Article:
Thai bird’s eye chili, also known as prik ki nu, ranks at 50,000 to 100,000 on the Scoville pungency scale. It’s hotter than cayenne and Serrano, but can’t touch the tongue-scorching Scotch bonnet. But if you going to char Thai chilies on the stove, you might want to post a warning on your door.
A London restaurant found this out the hard way. In “Shoppers dive for cover as chef’s eyewatering chilli sauce causes a terror alert,” The Times of London (October 3, 2007) reports that “a mysterious cloud of acrid smoke” caused police to “[seal] off three roads and [evacuate] homes and businesses in the heart of Soho, fearing a chemical attack or a dangerous toxic leak.”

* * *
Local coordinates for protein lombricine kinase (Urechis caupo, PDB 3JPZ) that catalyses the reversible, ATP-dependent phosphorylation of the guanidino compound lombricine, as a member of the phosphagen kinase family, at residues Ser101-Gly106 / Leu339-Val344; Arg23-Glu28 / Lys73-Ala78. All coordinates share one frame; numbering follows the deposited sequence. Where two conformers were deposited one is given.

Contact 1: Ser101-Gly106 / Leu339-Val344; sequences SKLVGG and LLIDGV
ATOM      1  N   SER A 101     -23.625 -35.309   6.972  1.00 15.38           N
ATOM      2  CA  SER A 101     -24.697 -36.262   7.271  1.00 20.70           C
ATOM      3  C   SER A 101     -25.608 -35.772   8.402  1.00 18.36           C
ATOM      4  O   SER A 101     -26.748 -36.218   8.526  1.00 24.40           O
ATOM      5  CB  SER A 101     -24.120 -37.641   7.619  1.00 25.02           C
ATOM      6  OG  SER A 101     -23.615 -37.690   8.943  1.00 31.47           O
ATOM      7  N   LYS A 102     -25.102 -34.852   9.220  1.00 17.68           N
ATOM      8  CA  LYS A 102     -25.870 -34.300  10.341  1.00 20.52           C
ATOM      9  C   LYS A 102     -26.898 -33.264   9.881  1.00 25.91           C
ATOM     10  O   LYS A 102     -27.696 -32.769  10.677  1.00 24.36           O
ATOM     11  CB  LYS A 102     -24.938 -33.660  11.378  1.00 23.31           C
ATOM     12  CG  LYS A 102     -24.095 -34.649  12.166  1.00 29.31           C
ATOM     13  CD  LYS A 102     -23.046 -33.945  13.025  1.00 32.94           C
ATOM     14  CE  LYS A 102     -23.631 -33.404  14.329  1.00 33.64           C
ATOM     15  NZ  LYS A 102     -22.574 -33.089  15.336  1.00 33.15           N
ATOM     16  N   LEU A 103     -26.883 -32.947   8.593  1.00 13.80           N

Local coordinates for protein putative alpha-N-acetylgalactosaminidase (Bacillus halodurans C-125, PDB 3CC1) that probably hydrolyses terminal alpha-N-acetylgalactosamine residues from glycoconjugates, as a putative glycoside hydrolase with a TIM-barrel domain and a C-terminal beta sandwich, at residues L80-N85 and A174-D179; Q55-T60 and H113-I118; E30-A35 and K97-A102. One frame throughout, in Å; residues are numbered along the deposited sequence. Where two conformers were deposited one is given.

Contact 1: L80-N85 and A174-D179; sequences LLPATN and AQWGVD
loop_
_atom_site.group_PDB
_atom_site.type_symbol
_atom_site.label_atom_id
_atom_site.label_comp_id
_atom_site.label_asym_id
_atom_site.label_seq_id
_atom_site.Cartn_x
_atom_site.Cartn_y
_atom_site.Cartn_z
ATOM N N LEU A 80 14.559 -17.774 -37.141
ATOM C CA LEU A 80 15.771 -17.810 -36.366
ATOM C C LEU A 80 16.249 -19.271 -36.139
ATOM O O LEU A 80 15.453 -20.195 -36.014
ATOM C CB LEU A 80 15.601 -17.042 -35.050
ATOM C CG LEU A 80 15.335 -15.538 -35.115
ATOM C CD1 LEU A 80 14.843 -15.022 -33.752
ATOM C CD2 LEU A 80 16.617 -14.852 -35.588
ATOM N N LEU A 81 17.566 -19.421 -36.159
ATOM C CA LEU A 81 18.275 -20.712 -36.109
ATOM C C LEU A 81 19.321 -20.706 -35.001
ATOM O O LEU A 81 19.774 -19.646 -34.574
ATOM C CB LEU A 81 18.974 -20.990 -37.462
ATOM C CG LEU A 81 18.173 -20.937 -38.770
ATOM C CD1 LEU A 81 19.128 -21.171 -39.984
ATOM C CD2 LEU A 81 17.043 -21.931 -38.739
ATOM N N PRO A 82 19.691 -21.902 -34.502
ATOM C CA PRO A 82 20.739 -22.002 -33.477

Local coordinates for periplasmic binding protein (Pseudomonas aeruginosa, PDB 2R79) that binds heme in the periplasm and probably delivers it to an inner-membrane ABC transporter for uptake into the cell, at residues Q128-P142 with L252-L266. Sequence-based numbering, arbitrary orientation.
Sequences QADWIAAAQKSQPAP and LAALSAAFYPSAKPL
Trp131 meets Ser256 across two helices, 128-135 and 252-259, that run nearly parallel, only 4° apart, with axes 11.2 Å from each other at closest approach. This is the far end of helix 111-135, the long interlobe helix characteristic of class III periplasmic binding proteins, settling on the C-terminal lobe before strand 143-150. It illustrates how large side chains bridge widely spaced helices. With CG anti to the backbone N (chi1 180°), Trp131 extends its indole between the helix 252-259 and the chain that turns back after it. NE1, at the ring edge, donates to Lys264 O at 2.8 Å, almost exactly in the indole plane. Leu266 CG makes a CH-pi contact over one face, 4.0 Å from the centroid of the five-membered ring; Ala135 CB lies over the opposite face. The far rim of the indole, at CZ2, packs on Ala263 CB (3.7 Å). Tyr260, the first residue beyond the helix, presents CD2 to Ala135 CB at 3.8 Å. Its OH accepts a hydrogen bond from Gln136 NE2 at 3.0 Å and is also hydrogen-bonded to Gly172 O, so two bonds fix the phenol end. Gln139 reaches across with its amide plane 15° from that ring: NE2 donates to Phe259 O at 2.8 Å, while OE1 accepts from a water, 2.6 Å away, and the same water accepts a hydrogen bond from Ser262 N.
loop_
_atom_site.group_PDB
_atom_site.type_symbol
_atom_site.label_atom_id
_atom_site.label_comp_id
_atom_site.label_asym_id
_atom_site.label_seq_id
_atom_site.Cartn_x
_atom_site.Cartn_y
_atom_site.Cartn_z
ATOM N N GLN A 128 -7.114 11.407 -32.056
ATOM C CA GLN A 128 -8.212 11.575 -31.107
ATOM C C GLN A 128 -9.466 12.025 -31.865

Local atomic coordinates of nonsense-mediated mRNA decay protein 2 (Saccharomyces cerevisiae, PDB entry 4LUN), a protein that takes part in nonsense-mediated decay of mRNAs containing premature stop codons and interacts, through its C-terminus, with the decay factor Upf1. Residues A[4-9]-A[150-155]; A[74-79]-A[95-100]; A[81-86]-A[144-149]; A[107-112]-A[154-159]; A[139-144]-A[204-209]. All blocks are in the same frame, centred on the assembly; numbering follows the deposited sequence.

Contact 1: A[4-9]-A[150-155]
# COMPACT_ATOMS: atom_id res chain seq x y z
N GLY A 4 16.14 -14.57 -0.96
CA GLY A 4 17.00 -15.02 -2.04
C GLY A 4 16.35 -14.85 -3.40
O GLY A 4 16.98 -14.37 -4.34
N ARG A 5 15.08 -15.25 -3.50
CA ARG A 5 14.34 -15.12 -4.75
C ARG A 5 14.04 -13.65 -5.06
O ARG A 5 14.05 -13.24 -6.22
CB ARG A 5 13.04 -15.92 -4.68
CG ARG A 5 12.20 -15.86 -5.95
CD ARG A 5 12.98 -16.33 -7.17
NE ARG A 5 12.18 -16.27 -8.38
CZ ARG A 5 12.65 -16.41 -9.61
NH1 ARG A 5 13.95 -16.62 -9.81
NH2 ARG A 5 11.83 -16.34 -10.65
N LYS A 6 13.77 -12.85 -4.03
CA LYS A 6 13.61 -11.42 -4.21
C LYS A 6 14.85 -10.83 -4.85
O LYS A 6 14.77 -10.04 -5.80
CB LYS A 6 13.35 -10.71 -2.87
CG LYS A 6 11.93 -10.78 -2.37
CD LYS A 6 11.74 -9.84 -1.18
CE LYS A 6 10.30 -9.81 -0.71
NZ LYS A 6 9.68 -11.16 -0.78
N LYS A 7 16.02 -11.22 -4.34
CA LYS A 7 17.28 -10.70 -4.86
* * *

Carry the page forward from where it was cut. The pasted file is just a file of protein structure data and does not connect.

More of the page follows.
Wearing “specialist breathing apparatus,” police tracked the noxious fumes to their source: the Thai Cottage restaurant in D’Arblay Street. After breaking down the door, they “emerged from the smoke carrying a huge cooking pot containing about 9lb of smouldering dried chillies… which had been left dry-frying.” The chillies were an ingredient in a “six-month batch of nam prik pao, a super hot Thai dip to accompany prawn crackers.”
Chef Chalemchai Tangjariyapoon was bewildered by all the hullabaloo. “To us it smells like burnt chilli and it is slightly unusual. I can understand why people who weren’t Thai would not know what it was. But it doesn’t smell like chemicals.” The chef planned to mix the gargantuan pot of burnt chilies with more than 2 pounds of dried shrimp, 6-1/2 pounds of palm sugar, 2-1/2 pounds of shrimp paste, more than 2 pounds of tamarind and 9 pints of vegetable oil.
A much reduced recipe for home cooks accompanies the article.